I don't have any institutes' login credentials or free account. But some of the answers to my questions contain links to references. I can't access them. Is there any other way to do so? I do not mean the use of illegally accessing the journals or articles. But my question is that unless I have account credentials from an educational institute am I unable to view the content freely?


I don't consider this a duplicate. I also think that this is a highly pertinent question for many users of the site, especially in light of the frequency with which answers here refer to the primary literature (which I consider to be a very good thing).

First and foremost, it should be said that no answer should require somebody to read an article to fully understand the answer. Any crucial information from the article should be paraphrased (or quoted, ideally within reasonable limits) and inserted in the text of the answer itself.

Sometimes, it suffices to read the abstract or the first page of an article to get a gist of what the article is about.

However, if access to the full article is desired, the first port of call should be the person who has cited the article. They should usually be able to help you with getting a PDF, or by summarising any pertinent information in the article. Edit: Don't you dare ask for a PDF here, or you will be turned away in no uncertain terms.

The next thing to look for is a free copy lurking on the Internet somewhere. Some authors upload copies of their own articles on their group websites. For example, all of David Macmillan's papers can be accessed via http://chemlabs.princeton.edu/macmillan/publications/.

Finally, one thing should be clarified, because the topic has come up in the past, not just in meta but also in chat. There are illicit ways of obtaining papers, which I will not link to here; the moderators cannot police the private usage of such channels. However, please do not promote them on Stack Exchange (e.g. by posting links to such websites), as they will be removed. See also: https://chemistry.meta.stackexchange.com/a/4297/16683

  • $\begingroup$ "do not promote it on Stack Exchange" ... In my eyes, you are promoting it by writing about this option, even if unwanted. Also, by "we don't really care" you make it sound ok to go this way; I care and I clearly don't want to be part of your "we" there, who is this "we" anyway? :) Honestly, I think you should really rephrase the last part of your answer to make very clear, that this option is by no means truly accepted (here). In the end it is probably illegal in a lot countries to use this source and you don't want to promote s.th. illegal. $\endgroup$ May 13 '19 at 10:12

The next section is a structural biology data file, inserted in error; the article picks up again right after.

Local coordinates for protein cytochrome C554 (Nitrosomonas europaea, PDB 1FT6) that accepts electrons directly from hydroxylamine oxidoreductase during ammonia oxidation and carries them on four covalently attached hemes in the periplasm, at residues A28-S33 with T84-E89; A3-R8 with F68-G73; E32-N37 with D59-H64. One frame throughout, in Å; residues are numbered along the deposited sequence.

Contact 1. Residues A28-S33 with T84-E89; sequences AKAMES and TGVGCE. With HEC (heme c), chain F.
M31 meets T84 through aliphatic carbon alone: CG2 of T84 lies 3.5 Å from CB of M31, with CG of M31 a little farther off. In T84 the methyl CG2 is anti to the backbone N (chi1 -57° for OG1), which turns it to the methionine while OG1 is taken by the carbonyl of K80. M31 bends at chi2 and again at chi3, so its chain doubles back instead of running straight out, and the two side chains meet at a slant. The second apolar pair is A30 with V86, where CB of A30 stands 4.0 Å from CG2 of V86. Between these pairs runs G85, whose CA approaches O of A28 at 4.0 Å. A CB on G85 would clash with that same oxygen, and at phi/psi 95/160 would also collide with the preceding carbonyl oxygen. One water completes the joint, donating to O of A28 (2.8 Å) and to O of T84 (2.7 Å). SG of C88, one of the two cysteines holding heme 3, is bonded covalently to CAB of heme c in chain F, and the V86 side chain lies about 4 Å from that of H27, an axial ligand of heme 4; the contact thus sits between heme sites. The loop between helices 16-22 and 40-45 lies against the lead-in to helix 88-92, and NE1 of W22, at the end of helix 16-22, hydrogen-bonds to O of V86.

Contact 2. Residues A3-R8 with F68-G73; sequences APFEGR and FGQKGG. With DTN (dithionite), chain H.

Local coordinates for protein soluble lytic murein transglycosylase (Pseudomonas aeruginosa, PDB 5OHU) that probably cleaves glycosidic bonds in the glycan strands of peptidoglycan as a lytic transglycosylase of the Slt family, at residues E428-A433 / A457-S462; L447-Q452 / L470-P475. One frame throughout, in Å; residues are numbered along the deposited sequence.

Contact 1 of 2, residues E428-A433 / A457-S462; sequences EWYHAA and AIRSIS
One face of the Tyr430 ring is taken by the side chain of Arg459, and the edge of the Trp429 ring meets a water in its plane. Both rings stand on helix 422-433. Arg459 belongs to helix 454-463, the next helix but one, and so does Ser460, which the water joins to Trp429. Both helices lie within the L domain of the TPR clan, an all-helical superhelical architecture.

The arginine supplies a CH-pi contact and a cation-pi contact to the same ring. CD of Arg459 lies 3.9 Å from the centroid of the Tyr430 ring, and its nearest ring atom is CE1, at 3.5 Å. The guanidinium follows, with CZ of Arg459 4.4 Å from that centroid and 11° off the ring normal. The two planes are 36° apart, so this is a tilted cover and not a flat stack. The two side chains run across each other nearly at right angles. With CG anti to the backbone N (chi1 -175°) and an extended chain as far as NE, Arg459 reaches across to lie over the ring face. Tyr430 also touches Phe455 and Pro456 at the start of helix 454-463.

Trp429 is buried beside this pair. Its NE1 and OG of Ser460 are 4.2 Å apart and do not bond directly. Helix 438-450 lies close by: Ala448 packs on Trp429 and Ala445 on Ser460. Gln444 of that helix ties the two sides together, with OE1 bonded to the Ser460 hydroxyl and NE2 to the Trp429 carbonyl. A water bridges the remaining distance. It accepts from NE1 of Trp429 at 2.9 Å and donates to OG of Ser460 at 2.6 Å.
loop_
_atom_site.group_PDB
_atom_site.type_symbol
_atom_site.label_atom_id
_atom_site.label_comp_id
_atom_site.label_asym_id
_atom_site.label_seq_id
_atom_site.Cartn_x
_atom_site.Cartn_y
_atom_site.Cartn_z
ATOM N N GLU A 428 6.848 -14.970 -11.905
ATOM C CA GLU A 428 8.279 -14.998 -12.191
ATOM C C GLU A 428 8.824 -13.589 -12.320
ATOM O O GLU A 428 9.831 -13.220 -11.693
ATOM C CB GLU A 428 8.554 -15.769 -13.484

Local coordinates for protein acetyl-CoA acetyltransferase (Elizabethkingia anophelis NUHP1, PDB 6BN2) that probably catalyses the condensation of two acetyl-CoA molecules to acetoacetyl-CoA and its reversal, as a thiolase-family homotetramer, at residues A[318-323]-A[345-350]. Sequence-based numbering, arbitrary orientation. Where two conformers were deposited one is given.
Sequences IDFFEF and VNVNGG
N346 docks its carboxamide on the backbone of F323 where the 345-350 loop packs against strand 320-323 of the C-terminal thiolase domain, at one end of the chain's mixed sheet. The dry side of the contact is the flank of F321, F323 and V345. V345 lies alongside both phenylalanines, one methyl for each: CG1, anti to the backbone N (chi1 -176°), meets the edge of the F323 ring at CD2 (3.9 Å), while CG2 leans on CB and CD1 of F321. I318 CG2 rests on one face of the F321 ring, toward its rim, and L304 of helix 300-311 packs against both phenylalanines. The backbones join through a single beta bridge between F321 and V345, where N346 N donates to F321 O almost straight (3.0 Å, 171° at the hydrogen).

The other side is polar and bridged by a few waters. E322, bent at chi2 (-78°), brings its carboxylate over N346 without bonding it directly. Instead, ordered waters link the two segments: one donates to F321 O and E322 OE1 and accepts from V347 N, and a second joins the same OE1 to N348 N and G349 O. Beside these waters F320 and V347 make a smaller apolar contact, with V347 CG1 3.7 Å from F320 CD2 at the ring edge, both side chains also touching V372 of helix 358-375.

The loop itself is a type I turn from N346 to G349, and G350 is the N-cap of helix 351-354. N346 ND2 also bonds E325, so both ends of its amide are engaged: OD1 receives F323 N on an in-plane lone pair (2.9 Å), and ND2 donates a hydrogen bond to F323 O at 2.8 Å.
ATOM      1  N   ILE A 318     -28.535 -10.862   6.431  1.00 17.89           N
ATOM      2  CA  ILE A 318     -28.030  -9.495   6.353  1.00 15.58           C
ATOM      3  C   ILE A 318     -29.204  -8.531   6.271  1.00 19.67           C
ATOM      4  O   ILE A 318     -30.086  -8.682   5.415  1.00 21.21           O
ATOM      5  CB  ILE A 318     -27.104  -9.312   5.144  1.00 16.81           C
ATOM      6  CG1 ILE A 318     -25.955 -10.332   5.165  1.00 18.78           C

• 3
    $\begingroup$ @pH13-YetanotherPhilipp, what methods users use on their own computers to obtain access to papers is none of our business. I also don't consider talking about it to be the same as promoting it. I think people are sufficiently mature to decide for themselves what is conscionable, and that there is no point in pretending that such methods do not exist. However, the suggestion for clarification is duly noted. $\endgroup$
    – orthocresol Mod
    May 13 '19 at 10:56
  • $\begingroup$ @pH13-YetanotherPhilipp, is this more neutral/agreeable to you now? $\endgroup$
    – orthocresol Mod
    May 13 '19 at 11:15
  • $\begingroup$ Indeed, but I think you can completely delete the "The mod team ..." sentence and nothing changes the message. $\endgroup$ May 13 '19 at 11:19
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    $\begingroup$ Ok, I think that this is as far as I will revise it. I would like to retain the point that it is not really our job to be the moral police. $\endgroup$
    – orthocresol Mod
    May 13 '19 at 11:39

If you don't have credentials and they are required, officially you cannot get the full text from the publisher. Of course, there are numerous alternative methods, but those are an off-topic on Chemistry.SE. Semi-officially you can:

  1. Try to search the internet for the PDF file. Sometimes it's stored publicly on an FTP server, uploaded by an authors to their blog, or just mirrored by another publisher.
  2. Contact author(s) directly via email and ask them to send you a copy.
  3. Ask a friend who is affiliated with a university to get the paper for you.
  4. Ask on internet. There are forums and subreddit devoted to papers exchange (questionable ethics included).
  5. Somehow acquire access to the network of a university which has a subscription. Some universities post login-password pairs for its VPN for graduate students or guests.

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